Computerized fingerprint matching is highly accurate
Computerized systems that automatically match fingerprints have become so sophisticated that the best of them are accurate more than 99 percent of the time, according to the most comprehensive known study of the systems ever conducted.
Computer scientists at the Commerce Department’s National Institute of Standards and Technology (NIST) tested 34 commercially available systems provided by 18 companies from around the world. NIST conducted the testing to evaluate the accuracy of fingerprint matching for identification and verification systems.
While law enforcement agencies long have employed automated fingerprint matching devices, they are used increasingly in biometric systems to make national borders more secure. NIST conducted the study to fulfill requirements of the USA PATRIOT Act and the Enhanced Border Security and Visa Entry Reform Act.
The test used operational fingerprints from a variety of U.S. and state government sources. A total of 48,105 sets of fingerprints from 25,309 people, with a total of 393,370 distinct fingerprint images, were used to enable thorough testing.
The most accurate systems were from NEC of Japan, SAGEM of France and Cogent, an American company. The performance of these three systems was comparable. The performance varied depending on how many fingerprints from a given individual were being matched. The best system was accurate 98.6 percent of the time on single-finger tests, 99.6 percent of the time on two-finger tests, and 99.9 percent of the time for tests involving four or more fingers. These accuracies were obtained for a false positive rate of 0.01 percent.
Researchers found that the number of fingers used and fingerprint quality affected the accuracy of the systems. Prints from additional fingers greatly improved accuracy, and the greatest gains were seen when graduating from a single finger to two fingers.
The Justice Management Division of the U.S. Department of Justice funded the study in connection with its efforts to integrate the fingerprint systems operated by the Federal Bureau of Investigation and the Department of Homeland Security.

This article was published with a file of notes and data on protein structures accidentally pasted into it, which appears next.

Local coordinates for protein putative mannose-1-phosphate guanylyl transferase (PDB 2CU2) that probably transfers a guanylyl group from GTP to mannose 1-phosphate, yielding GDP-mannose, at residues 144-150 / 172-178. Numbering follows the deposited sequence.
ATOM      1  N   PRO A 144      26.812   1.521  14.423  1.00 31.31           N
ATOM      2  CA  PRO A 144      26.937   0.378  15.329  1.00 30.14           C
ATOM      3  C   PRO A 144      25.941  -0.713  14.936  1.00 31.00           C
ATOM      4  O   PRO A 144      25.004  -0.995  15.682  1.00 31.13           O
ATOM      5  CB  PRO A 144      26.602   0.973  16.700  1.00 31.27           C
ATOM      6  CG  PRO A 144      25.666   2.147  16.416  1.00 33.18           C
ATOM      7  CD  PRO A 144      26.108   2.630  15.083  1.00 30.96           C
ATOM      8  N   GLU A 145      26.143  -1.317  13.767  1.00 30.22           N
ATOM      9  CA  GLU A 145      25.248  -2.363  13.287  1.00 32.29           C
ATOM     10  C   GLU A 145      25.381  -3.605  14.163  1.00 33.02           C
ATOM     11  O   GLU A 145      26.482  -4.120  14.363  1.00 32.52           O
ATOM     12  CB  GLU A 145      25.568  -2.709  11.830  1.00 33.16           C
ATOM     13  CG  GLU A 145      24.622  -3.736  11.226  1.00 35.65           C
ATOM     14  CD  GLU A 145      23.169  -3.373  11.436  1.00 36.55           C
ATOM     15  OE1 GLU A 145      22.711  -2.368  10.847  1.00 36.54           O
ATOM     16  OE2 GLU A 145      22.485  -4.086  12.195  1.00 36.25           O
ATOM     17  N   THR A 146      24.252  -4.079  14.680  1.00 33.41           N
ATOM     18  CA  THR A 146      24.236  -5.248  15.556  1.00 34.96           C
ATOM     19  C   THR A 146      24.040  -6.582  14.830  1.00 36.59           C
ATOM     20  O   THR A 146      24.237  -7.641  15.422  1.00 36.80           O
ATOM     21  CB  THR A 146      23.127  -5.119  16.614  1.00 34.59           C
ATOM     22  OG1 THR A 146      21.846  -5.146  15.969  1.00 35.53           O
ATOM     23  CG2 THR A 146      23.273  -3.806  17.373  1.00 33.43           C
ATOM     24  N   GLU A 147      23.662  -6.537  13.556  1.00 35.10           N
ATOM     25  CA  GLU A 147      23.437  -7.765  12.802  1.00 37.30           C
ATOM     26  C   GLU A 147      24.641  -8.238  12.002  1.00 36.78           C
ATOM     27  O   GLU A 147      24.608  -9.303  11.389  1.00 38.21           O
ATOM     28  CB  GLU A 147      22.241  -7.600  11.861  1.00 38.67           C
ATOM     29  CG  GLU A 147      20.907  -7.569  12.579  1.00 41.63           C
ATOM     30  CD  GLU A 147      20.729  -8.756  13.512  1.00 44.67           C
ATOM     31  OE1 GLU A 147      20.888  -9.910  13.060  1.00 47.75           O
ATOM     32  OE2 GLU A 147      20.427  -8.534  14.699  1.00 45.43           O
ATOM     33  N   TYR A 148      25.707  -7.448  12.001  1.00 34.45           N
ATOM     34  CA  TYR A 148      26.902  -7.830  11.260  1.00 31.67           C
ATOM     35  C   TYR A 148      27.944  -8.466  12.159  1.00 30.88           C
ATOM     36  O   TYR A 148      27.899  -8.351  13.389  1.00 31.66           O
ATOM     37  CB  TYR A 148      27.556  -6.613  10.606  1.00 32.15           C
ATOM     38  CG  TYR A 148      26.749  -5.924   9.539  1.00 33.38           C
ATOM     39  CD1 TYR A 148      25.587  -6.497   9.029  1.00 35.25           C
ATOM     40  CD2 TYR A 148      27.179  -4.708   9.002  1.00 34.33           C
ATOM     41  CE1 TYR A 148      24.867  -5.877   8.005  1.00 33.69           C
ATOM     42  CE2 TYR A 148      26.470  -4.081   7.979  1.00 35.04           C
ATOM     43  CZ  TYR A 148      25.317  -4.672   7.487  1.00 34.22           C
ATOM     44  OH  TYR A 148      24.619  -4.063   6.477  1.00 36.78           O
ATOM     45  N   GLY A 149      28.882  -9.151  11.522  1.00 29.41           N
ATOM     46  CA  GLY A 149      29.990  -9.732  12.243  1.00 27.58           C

Philip Bulman | EurekAlert!
The most recent press releases about innovation >>>
Die letzten 5 Focus-News des innovations-reports im Überblick:
In recent years, lasers with ultrashort pulses (USP) down to the femtosecond range have become established on an industrial scale. They could advance some applications with the much-lauded “cold ablation” – if that meant they would then achieve more throughput. A new generation of process engineering that will address this issue in particular will be discussed at the “4th UKP Workshop – Ultrafast Laser Technology” in April 2017.
Even back in the 1990s, scientists were comparing materials processing with nanosecond, picosecond and femtosesecond pulses. The result was surprising:...
Mapping the interaction of a single atom with a single photon may inform design of quantum devices
Have you ever wondered how you see the world? Vision is about photons of light, which are packets of energy, interacting with the atoms or molecules in what...
A multi-institutional research collaboration has created a novel approach for fabricating three-dimensional micro-optics through the shape-defined formation of porous silicon (PSi), with broad impacts in integrated optoelectronics, imaging, and photovoltaics.
Working with colleagues at Stanford and The Dow Chemical Company, researchers at the University of Illinois at Urbana-Champaign fabricated 3-D birefringent...
In experiments with magnetic atoms conducted at extremely low temperatures, scientists have demonstrated a unique phase of matter: The atoms form a new type of quantum liquid or quantum droplet state. These so called quantum droplets may preserve their form in absence of external confinement because of quantum effects. The joint team of experimental physicists from Innsbruck and theoretical physicists from Hannover report on their findings in the journal Physical Review X.
“Our Quantum droplets are in the gas phase but they still drop like a rock,” explains experimental physicist Francesca Ferlaino when talking about the...
The Max Planck Institute for Physics (MPP) is opening up a new research field. A workshop from November 21 - 22, 2016 will mark the start of activities for an innovative axion experiment. Axions are still only purely hypothetical particles. Their detection could solve two fundamental problems in particle physics: What dark matter consists of and why it has not yet been possible to directly observe a CP violation for the strong interaction.
The “MADMAX” project is the MPP’s commitment to axion research. Axions are so far only a theoretical prediction and are difficult to detect: on the one hand,...